Four Delicious Strawberry Recipes

66 Chef’s Delight: Amish BBQ Chicken 68 Restaurant Review with Fay:

John J. Jeffries offers the finest in farm-to-table dining.

70 Recipes

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NEARBY & BEYOND

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Greystone Manor A family-owned and operated garden inspires many.

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On The Road Garden Spot Serves in Kenya.

96

On the Clock Don Aldrich teaches teens.

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Community Spotlight Dr. Laura Harkin


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Purchase discounted tickets at Garden Spot Village Resident Services


FIRST WOR D BRAND EDITOR & CMO Scott Miller EDITOR & STORYTELLER Juanita Fox WRITER Art Petrosemolo VISUAL DIRECTOR & DESIGNER Brandon Adams PHOTOGRAPHY The Premise Studio: Jeremy Hess, The GSC Creative Team: Gavin Sauder, Brandon Adams HUGO & VAL WRITER & ILLUSTRATOR Andrew Lytle PLEASE SEND COMMENTS OR ARTICLE SUGGESTIONS TO: info@gardenspotvillage.org PLEASE SEND ADDRESS CHANGES TO: ccreek@gardenspotvillage.org PUBLISHED BY: Garden Spot Communities

DESTINATION REIN VENTED IN TIME FOR A CELEBRATION OF SPRING hank you for reading Destination. We do our best to make it both informative and engaging. One of the things about Garden Spot, is that we consistently try to raise the bar. Invariably, people will email us or tell us directly that our most recent issue of Destination was by far our best. Our creative team appreciates those comments very much. The “behind-the-scenes” response is, how are we going to top this one? I’ve come to believe that the desire to invest our best selves in order to provide you with something useful and meaningful has a lot to do with it.

T

We have tweaked the format, the look and the feel of the magazine, from issue to issue. Our thought being, when the time is right, we’d take those tweaks, add some more enhancements, and upgrade to a substantially more contemporary format. You are holding it in your hands. There are a lot of “subtle” changes with this issue, including the size. If you put another magazine on top of it, you will see the “small” change that seems to make a pretty big difference. Springtime is a time of renewal. We emerge from the quiet, dormant, snowy winter into a lively, vibrant, thriving spring. The trees bloom, flowers spring up, the grass grows thick and green. For gardeners it’s time to get vegetables, corn and flowers into the ground. This issue celebrates the gardens and the gardeners of Garden Spot Village. It seemed appropriate to release our reinvented Destination at the rebirth of spring. We hope you find this issue helpful and engaging as you “leaf ” through the pages to discover a little more about Garden Spot Village: Where Life Blooms! SCOTT MILLER Brand Editor & Chief Marketing Officer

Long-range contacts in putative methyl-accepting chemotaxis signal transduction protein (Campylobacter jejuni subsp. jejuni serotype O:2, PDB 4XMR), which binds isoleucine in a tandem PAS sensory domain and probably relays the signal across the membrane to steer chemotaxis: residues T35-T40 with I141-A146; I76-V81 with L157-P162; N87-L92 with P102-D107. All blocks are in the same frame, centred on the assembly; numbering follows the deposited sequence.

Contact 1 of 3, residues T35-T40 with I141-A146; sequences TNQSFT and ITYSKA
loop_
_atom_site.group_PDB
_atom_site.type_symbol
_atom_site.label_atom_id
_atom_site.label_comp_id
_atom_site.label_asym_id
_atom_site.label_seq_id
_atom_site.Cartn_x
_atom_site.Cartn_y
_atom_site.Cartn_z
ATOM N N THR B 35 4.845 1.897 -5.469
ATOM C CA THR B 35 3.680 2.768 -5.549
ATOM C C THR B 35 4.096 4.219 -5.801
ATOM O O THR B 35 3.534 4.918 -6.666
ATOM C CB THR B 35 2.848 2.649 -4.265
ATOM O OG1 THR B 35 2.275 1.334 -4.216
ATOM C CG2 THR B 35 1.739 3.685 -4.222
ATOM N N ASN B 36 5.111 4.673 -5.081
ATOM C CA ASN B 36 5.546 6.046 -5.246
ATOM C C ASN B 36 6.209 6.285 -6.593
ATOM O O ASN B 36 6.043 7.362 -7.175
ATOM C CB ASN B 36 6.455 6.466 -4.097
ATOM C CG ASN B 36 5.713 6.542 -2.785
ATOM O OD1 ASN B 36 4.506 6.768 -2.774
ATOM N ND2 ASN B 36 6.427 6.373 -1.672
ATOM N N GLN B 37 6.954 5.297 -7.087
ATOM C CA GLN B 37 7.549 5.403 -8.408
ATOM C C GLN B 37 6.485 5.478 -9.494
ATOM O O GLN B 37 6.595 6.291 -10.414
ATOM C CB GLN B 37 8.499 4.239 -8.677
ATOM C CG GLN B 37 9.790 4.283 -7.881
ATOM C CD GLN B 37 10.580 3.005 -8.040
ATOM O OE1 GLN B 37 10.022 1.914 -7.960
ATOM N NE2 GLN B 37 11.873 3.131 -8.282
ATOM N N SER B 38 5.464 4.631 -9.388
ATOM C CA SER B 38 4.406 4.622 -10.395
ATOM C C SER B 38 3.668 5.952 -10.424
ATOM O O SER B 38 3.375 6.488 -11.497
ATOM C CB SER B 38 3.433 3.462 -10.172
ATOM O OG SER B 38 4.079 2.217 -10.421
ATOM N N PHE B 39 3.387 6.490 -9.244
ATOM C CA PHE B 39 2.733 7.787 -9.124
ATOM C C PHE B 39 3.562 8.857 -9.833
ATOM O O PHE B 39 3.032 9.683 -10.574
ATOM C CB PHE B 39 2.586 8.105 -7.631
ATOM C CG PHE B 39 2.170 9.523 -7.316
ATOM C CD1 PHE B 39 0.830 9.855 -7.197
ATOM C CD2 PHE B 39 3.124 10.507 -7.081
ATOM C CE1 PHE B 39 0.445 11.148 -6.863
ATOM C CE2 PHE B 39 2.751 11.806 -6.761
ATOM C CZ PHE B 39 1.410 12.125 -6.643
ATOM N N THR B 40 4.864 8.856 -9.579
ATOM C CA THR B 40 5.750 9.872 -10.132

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VIEW ONLINE: destination.gardenspotvillage.org

Sustainably printed to reflect Garden Spot Communities' commitment to environmental stewardship. ISSUE NO. 26 PUBLISHED BIANNUALLY


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PEOPLE OF THE COMMUNITY

THE PEOPLE WHO LIVE & WORK HERE

NEW POSSIBILITIES

GARY & ALICE COCHRAN FINDING COMMUNITY IN THE GARDENS

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PEOPLE OF THE COMMUNIT Y

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hen Gary and Alice Cochran were first married, they believed that “there is no finer thing than the joy of being in the garden.” As a result, they purchased a farm in Collegeville that dated to the 1800s and was in great disrepair. With the help of family and good friends, they lovingly restored the home and barn, one room at a time. The farm’s pasture was quickly filled with sheep, steers, hogs and horses. Alice, a horsewoman from the age of six, began boarding horses, primarily for 4-H students. She was also active in competition, including orienteering, paper chase, fox hunting and paces, until moving to Garden Spot Village. They named the property Heritage Farms, to remind them of Psalm 127:3 which says, “Children are a heritage from the Lord.” Their sons, David and Daniel, were very involved in the farm. Dan, in particular, participated in local 4-H clubs, raising steers, hogs and sheep over the years. Dave pursued interests off the farm, primarily playing baseball, from Little League through college. For three seasons of the year, the family raised vegetables in a large garden. It was during those years that Gary learned the benefits of heirloom seeds and how to prepare seeds for the next spring’s planting.